Criminology and Social Research MSc

Why choose this course

We’ve combined modules in academic criminology and the criminal justice system with training in qualitative and quantitative research methods.

Our world-renowned criminological expertise and unique emphasis on research methodology will sharpen your ability to think in a logical and informed manner about criminological problems, and to design, conduct and manage effective research and evaluation.

What you will study

The combination of analytic criminological knowledge and applied research skills on this programme will equip you with a sophisticated understanding of the key challenges and perspectives in contemporary criminology.

The Masters in Criminology and Social Research is aimed at graduates and practitioners with an appropriate first degree who seek advanced knowledge about issues connected with crime, deviance, control, the criminal justice system and social research.

The degree also has two new pathways – cybercrime and cybersecurity and corporate crime and corporate responsibility. These degrees also suit graduates and practitioners considering a PhD in this area; and practitioners in the criminal justice system and related government and security and voluntary agencies who wish to develop their understanding of the wider issues connected to crime.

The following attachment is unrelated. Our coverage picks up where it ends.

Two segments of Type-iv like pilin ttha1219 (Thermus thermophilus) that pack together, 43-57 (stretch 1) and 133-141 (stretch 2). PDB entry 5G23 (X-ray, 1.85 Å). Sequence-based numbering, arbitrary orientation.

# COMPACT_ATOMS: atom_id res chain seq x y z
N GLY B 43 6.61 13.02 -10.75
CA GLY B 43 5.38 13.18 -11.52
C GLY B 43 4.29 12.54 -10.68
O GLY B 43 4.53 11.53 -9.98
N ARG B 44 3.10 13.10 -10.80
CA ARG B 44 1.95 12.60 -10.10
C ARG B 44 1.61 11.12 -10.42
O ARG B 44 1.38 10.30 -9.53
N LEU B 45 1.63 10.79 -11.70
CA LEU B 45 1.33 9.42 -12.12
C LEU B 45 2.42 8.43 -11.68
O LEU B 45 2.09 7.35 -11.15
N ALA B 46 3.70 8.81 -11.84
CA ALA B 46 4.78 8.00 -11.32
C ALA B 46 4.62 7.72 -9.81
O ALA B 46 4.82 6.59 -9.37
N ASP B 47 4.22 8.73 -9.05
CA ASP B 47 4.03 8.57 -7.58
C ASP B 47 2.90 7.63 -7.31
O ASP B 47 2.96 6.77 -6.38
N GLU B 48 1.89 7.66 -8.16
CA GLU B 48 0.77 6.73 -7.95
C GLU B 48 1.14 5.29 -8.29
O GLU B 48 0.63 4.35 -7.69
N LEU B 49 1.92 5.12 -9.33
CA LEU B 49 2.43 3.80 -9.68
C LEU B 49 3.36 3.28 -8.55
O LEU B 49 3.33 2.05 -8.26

Course facts

Qualification Study mode Course length Placement Start date
MSc Full-time 12 months October 2018
MSc Part-time 24 months October 2018

Study and work abroad

There may be opportunities to acquire valuable European experience by working or conducting research abroad during your degree or shortly afterwards. It is possible to do this in the summer period with an Erasmus+ grant working on your dissertation or as a recent graduate. In order to qualify your Erasmus+ traineeship must be a minimum of two months.


A distinctive component of the MSc is the opportunity to undertake a placement at a criminal justice agency or research institute for four weeks during the spring break. The practical experience and insights gained reinforce formal learning.


A residential weekend conference is attended by all programme members, PhD students and teaching staff in November. This provides a less formal atmosphere for discussions concerning criminology, research and related themes; it includes lectures from eminent guest speakers and members of staff, seminars and small group discussions.